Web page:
Endoderm Marker Proteins

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 Endoderm Marker Proteins Background

Endoderm Induction

Developmental signals in the early embryo lead to the induction and specification of the definitive endoderm. Subsequent patterning of definitive endoderm leads to the formation of many major organs including the liver, pancreas, intestines, thymus, thyroid, and lung. Studies have shown that the Nodal signaling pathway regulates proper mesoderm and endoderm formation. Established morphogen zones in the early and late PS of the developing mouse embryo show low Wingless-Ing (Wnt) and Nodal signaling in the posterior region, with regions of increasingly stronger Nodal signaling distally. NODAL ligands are members of the Transforming Growth Factor Beta (TGFβ) family. Whereas low levels of NODAL signaling induces the formation of mesoderm, by mimicking endogenous NODAL signaling during gastrulation through high concentrations of the TGFβ ligand ACTIVIN A to pluripotent stem cells in vitro, formation of a definitive endoderm fate is induced, defined by the co-expression of CXCR4 and EpCAM.

Anterior-Posterior (AP) Patterning of Definitive Endoderm

Subsequent to gastrulation, the endoderm germ layer forms a primitive gut tube from which organ buds emerge. During this time, signals from the anterior visceral endoderm (AVE) and mesoderm are believed to pattern the definitive endoderm along the AP axis. The AVE, a region of the visceral endoderm found on the anterior side of the embryo, expresses the Wnt inhibitor, Dkk1, and the Nodal inhibitors, Cerberus-like and Lefty1. expression of these inhibitors is important for anterior patterning of the epiblast and for restricting PS formation to the posterior side of the embryo.

In the endoderm, the AP axis is marked by the segregation of transcription factors, with Sox2 expression in the anterior region of the endoderm, and Cdx2 expression in the posterior region. This Sox2-Cdx2 boundary is located slightly posterior to the foregut-midgut junction. Sox2+ foregut endoderm gives rise to the thymus, thyroid, esophagus, trachea, lungs, stomach, and liver, while Sox2+ Cdx2+ midgut endoderm gives rise to the pancreas. Cdx2+ hindgut endoderm gives rise to the intestine. While the generation of midgut and hindgut cell types from pluripotent stem cells has been successful, efforts in generating foregut endoderm cell types have focused primarily on the posterior aspect, with the generation of hepatic cells from pluripotent stem cells.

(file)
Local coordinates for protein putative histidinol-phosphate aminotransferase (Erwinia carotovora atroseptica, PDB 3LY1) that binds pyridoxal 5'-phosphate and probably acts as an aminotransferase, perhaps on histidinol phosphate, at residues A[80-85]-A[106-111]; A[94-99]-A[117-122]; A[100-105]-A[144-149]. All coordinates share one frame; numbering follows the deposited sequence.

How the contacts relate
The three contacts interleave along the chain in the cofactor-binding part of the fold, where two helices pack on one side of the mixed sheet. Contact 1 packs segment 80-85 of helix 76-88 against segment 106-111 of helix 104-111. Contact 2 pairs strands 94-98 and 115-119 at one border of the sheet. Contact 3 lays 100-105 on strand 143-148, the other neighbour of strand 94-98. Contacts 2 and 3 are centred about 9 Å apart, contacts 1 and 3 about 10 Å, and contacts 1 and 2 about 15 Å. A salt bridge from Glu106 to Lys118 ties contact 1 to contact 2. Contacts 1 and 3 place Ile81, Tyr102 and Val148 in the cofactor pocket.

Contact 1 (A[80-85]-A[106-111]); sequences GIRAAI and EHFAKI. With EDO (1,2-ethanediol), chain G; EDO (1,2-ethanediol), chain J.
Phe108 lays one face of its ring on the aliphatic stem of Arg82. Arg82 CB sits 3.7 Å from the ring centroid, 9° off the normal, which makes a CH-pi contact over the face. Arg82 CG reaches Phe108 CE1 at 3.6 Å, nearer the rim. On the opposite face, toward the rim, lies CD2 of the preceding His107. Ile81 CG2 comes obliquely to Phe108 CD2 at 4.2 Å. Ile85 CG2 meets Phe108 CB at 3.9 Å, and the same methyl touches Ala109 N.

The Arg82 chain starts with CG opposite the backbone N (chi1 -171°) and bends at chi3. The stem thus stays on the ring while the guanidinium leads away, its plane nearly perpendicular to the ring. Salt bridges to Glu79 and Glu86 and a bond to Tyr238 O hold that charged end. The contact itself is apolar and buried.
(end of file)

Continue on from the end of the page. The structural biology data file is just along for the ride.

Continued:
The efficient generation of hepatocytes, marked by the expression of α- fetoprotein and albumin proteins in differentiating ESC, relies on the addition of BMP4 and basic Fibroblast Growth Factor (FGF) to Activin A-induced definitive endoderm cultures. This finding is consistent with the regulatory role of BMP and FGF in liver induction. While this discovery is instrumental for future cellular replacement therapies of the liver, focus on the cell types of the anterior region of the foregut endoderm is needed. Mimicking the signaling pathways seen in the developing embryo in ESC, our lab has shown that exposure of both BMP inhibition and TGFβ inhibition to ACTIVIN-A-induced definitive endoderm cultures results in anterior patterning of the foregut endoderm, marked by SOX2+ FOXA2+ expression.

Dorsal-Ventral (DV) Patterning of Anterior Foregut Endoderm (AFE)

Following AP patterning of the definitive endoderm, the aspect of the endoderm anterior to the stomach undergoes DV patterning, giving rise to a dorsally positioned esophagus and ventrally located trachea, pharyngeal pouches, and lung buds. Starting at E9.5 in the mouse and the third week of development in humans, four outcroppings, or pharyngeal pouches, are formed from the pharyngeal endoderm. Pouch segmentation leads to the development of specific organs: Eustachian tube and tympanic cavity (1st pouch), palatine tonsil (2nd pouch), inferior parathyroid and thymus (3rd pouch), and superior parathyroid (4th pouch). The lung field develops posterior to the pharyngeal endoderm. Studies have shown that FGFs, BMP, and canonical WNT signals from the ventral mesoderm contribute to the DV patterning of the AFE, leading to the specification of trachea, pharyngeal pouch endoderm, and lung buds.